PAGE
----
The ebullient forecasts for a record upfront market this spring - when the television networks will sell most of their advertising for the 2003-4 season - are being tempered as the war in Iraq enters its third week.
The less optimistic predictions, which lower the consensus estimates of increases to the single digits from 12 percent to 15 percent, are a marked change from the first few days of the war. Network executives had confidently predicted that the conflict was unlikely to adversely affect the demand for commercial time.
But the outlook for the upfront market has become cloudy as setbacks in the war effort compete for news media attention with the successes.
"Right now it's murky, and uncertainty is not good for the advertising economy," said Joe Mandese, editor of Media Markets Daily in New York, a newsletter published by Primedia.
The original forecasts by analysts and network executives called for the broadcast networks to take in perhaps as much as $9 billion in the upfront market, compared with the $8 billion booked in advance of the 2002-3 season. The cable networks, by comparison, were expected to ring up as much as $5.5 billion, compared with $4.6 billion ahead of the current season. And the sellers of syndicated series were predicted to book as much as $2.4 billion, compared with $2 billion before this season started.
"There was a euphoria on the seller side that there would be strong demand, up by double digits, but then it quieted, big time," said William Cella, chairman at Magna Global USA in New York, part of the Magna Global media-negotiating agency owned by the Interpublic Group of Companies.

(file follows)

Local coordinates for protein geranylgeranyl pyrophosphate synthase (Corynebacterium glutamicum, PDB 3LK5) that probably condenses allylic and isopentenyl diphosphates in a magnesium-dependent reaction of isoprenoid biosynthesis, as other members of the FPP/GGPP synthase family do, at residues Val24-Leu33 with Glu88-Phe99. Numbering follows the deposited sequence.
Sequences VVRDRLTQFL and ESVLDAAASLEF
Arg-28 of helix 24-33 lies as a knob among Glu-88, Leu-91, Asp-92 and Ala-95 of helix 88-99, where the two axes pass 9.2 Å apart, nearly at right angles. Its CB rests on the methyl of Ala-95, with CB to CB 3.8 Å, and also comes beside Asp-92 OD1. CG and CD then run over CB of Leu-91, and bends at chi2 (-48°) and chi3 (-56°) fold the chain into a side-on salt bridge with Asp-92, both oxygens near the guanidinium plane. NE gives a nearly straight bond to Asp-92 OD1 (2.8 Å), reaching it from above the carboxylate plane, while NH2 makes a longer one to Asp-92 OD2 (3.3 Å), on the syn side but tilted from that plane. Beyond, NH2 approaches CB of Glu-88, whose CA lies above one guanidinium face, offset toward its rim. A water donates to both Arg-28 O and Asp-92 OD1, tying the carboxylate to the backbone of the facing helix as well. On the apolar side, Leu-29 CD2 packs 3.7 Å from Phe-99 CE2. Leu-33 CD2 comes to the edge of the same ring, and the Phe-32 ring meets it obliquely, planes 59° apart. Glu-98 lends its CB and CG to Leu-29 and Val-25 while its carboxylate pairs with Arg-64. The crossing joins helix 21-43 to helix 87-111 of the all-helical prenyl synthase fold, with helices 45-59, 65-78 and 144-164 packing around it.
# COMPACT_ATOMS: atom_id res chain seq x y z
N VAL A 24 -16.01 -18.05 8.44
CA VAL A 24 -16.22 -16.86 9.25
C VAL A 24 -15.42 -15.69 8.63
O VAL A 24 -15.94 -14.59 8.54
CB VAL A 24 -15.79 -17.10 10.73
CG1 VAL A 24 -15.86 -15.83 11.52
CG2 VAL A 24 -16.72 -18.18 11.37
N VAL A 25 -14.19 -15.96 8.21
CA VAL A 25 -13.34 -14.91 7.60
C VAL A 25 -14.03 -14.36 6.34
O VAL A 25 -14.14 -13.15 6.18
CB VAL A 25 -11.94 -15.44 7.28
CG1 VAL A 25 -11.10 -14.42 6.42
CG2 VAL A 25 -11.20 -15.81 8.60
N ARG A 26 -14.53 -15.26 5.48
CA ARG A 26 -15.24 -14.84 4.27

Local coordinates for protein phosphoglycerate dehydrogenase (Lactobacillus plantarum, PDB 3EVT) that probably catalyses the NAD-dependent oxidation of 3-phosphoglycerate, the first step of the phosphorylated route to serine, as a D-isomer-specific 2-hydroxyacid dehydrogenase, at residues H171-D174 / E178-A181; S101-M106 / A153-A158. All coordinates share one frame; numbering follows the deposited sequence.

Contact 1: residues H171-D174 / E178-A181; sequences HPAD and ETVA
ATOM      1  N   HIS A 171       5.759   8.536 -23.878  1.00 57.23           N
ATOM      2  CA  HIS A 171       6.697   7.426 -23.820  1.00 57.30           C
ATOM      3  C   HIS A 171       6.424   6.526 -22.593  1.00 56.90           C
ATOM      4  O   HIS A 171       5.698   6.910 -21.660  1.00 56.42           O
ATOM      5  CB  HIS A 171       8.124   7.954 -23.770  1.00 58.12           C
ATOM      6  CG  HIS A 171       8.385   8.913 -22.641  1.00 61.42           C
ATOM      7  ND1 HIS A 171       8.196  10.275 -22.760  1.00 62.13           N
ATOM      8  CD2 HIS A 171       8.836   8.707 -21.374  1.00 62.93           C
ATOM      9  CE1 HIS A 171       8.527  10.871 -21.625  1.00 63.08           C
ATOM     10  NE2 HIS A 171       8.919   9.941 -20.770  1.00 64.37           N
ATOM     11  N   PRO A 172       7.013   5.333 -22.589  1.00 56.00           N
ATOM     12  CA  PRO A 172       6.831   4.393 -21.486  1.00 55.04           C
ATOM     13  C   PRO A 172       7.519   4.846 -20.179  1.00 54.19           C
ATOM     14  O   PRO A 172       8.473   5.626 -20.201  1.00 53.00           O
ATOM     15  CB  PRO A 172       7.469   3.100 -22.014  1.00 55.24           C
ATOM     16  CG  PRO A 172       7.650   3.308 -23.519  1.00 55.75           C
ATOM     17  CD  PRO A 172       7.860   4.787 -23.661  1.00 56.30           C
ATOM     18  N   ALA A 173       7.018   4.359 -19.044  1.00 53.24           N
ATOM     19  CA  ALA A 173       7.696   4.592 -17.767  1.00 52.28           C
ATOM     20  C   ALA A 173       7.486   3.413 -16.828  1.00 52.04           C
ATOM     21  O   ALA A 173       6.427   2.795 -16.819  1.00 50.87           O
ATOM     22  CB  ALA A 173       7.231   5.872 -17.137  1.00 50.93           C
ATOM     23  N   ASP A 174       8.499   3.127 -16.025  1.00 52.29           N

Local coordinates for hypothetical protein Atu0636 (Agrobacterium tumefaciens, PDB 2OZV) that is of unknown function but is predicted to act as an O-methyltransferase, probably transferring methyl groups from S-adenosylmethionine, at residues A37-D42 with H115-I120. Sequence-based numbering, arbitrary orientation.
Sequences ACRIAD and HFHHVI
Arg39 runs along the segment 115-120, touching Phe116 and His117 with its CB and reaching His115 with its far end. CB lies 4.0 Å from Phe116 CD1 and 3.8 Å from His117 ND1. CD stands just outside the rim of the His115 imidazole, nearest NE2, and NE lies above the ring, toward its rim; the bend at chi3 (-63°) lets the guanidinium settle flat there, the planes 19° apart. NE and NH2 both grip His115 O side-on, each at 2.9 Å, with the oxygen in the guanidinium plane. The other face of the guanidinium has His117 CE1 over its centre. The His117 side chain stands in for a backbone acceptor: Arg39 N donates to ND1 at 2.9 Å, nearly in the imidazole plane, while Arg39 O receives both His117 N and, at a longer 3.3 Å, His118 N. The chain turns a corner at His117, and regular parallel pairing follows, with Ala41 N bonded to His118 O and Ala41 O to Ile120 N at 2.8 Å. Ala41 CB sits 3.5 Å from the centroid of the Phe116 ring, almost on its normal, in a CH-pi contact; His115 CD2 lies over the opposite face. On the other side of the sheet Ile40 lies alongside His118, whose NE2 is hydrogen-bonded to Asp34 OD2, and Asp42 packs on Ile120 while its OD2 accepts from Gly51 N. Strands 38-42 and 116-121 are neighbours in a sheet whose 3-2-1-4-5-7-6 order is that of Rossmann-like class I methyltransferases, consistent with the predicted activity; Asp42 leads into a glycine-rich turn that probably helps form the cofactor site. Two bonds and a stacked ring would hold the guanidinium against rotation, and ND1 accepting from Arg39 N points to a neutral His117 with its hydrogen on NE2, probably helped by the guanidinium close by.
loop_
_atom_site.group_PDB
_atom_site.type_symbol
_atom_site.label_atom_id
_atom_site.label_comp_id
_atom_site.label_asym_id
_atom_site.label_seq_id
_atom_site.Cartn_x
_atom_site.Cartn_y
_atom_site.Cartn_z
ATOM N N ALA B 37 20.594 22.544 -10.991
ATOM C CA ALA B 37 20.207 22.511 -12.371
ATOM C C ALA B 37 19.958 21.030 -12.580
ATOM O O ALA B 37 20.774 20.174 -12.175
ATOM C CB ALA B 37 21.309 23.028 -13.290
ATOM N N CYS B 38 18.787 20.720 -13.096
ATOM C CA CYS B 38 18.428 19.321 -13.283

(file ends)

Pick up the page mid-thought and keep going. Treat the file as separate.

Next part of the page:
The prices paid by advertisers are likely to increase, he added, but by percentages in the low single digits rather than in the high double digits.
Besides the question marks generated by the war, "the economy started slowing before the war happened, and it's still crummy," Mr. Cella said.
"Even if the war is out of the picture, all it would mean is that we could concentrate on the bad economy."
The economic outlook, particularly centered on consumer confidence, is being closely monitored by Madison Avenue. Mullen, an Interpublic agency in Wenham, Mass., plans to update regularly the results of a survey taken at the start of the war to gauge shifting sentiments.
The first update, released yesterday, showed that Americans "are more comfortable with, or less fearful of, the day-to-day risks we all must take to live our lives in a somewhat normal manner," said Ted Nelson, managing partner and director for brand and strategic planning at Mullen.
"However, expect everything to change," he added, "should our worst fears be confirmed and a terrorist event does in fact occur in the U.S."
Consumer sentiment is particularly important in determining whether big-ticket items are bought or ignored. Sales were sluggish last month for automobiles, which account for more advertising spending than any other product category. That led three analysts at Morgan Stanley in New York, in a report released on Tuesday, to predict that "auto ad spending will disappoint investors in 2003-4, as current levels are unsustainable."